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Why it’s a bad idea to have a traditional press conference in a field—Merry Cherney

Full disclosure, I’m in deep water. My organization, The Urban Conservancy, is a part of the Greater New Orleans Water Collaborative, a group of 100 organizations and individuals dedicated to keeping our city above water. All the big who’s who of water innovators are involved: Gulf Restoration Network, GNO Inc., Water Works, Waggoner and Ball architects, just to name a few. Then there is me. I earned a spot on the steering committee due to my social media prowess and willingness to dedicate my time to getting the Collaborative’s name out. So I am in deep water, but am a strong swimmer.


Steering committee member Aron Chang from Waggonner and Ball

I was eager to show my value to the rest of the steering committee and our first official press conference seemed to be my chance. I started building our platforms. Handed a WordPress account with abstract page titles and one picture, I transformed it into a robust website, created the Facebook and event pages, and gained over 200 followers in a week.

Media is my strong suit; everything else to do with press conferences was completely foreign. The opposite seemed true for the rest of the steering committee. With so many combined years of experience and varying backgrounds, everyone had a different idea how the event should work – when to send the press release versus when to send the media alert, how to contact reporters, how to promote the event, and what the physical event should look like.

After debriefing the event with the rest of the steering committee, I have gotten the blessing to compile some lessons learned.

My first piece of advice: have a media plan. Since the press release was sent out too early, it got picked up before the event even happened. This presents a few issues.  First, if the event has already been written about, it’s “old news.” Second, journalists can be bit territorial. If the event or issue was already covered, other journalists are less likely to write about you because you are again old news or another journalist’s story.


Time to celebrate at Parkway Bakery and Tavern

The next lesson is about location choice. We chose (a.k.a. scoped out on Google maps) a beautiful spot on Bayou St. John close to Parkway Bakery and Tavern that was hosting a happy hour after the event. However, the spot was far from perfect. First there was the issue of parking. The spot we originally chose was a short hike from available parking, so we moved closer to a parking lot. Although we only moved 300 feet from the location given on the invite, we were not at the spot we told attendees, including reporters, we would be at.

There is no way to know if more people would have shown up if we didn’t move locations, but in the end we agreed location changes need to be announced and appropriate signage needs to be in place at the old spot to direct people to the new one. Most importantly, we learned that we had to physically examine the exact spot we were planning to use to make sure it will work for the event.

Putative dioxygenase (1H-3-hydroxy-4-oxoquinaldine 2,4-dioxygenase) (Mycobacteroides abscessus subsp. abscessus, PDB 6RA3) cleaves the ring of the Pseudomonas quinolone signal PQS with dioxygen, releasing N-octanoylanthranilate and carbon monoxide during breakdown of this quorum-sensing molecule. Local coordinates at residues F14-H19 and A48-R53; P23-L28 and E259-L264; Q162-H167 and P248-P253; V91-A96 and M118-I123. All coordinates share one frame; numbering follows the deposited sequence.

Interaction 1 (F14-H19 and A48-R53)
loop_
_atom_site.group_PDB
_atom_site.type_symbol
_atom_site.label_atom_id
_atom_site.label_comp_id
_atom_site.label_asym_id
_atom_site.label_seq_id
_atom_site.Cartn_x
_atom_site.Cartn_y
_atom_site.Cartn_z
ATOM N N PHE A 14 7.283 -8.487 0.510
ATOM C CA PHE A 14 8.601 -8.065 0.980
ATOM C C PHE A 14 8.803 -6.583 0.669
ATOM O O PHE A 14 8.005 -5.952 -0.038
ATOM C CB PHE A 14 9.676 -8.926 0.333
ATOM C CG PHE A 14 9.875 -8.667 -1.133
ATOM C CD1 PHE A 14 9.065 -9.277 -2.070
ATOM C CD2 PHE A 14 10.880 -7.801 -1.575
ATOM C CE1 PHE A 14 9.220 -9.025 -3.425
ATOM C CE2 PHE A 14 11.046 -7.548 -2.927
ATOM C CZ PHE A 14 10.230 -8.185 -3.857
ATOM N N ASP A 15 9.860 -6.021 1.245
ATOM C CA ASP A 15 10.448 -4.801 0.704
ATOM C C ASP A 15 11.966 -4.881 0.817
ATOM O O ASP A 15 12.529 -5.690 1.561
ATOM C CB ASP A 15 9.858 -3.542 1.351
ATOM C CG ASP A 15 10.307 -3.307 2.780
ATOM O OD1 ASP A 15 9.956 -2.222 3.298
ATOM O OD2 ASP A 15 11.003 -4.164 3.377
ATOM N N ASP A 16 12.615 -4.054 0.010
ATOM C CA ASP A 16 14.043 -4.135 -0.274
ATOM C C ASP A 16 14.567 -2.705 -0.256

Location selection has a few other implications. When you have a press event, the backdrop is important for pictures and ambiance. However, there are no power outlets in the middle of a field. Let me explain: we wanted a microphone and speaker for the press conference. After securing a system and telling the retailer that the event was outside, I was surprised at pick-up to hear that we needed a power source. I am not really sure how I thought microphones worked, but I now know they definitely don’t run on batteries. So if you have an event outside and want to use a microphone, make sure you have a power source available.


Councilwoman Susan Guidry

Final lesson: Lecterns are expensive. Lecterns are very, very expensive even to rent. We wanted to use a lectern to make the conference in a field look more professional. Planning had fallen a bit behind and we were down to the wire. The day before the event we were still looking for a lectern, but to rent it on such short notice would cost $400. My advice is to request a lectern earlier (it might be cheaper), hold the event in a space with a lectern, or get creative (I’ll expand on this in a minute).

In the end, the event was a success! There were a lot of people there and we received coverage in The New Orleans Advocate, The Louisiana Weekly, and The New Orleans Defender. For a lectern, we used a hand painted water barrel that looked better than a lectern and there were representatives from the Mayor’s office, key-supporting organizations including The Lower 9th Ward Center for Sustainable Engagement and Development, Greater New Orleans, Inc. and councilwoman Susan Guidry.

The media is a very sensitive group.  They can completely ignore you, improperly cover your story, or they can hit the nail on the head and be a microphone for your organization.  Ensuring the message you want gets across takes planning.  Make sure all information is sent out in the proper time frame, all event details are available and correct, and most importantly, hand them the narrative in the form of a press release to ensure it’s your message and not their interpretation of it that reaches the masses.


Our lectern – a beautiful rain barrel hand-painted by Tracy Jarmon

I hope this was helpful!



One comment on “Why it’s a bad idea to have a traditional press conference in a field—Merry Cherney

  1. Jack Styczynski
    October 13, 2014

    Great advice, Merry! And I hear you on your characterizations of the media!

Comments are closed.


This entry was posted on October 13, 2014 by in VISTA Field Reports.



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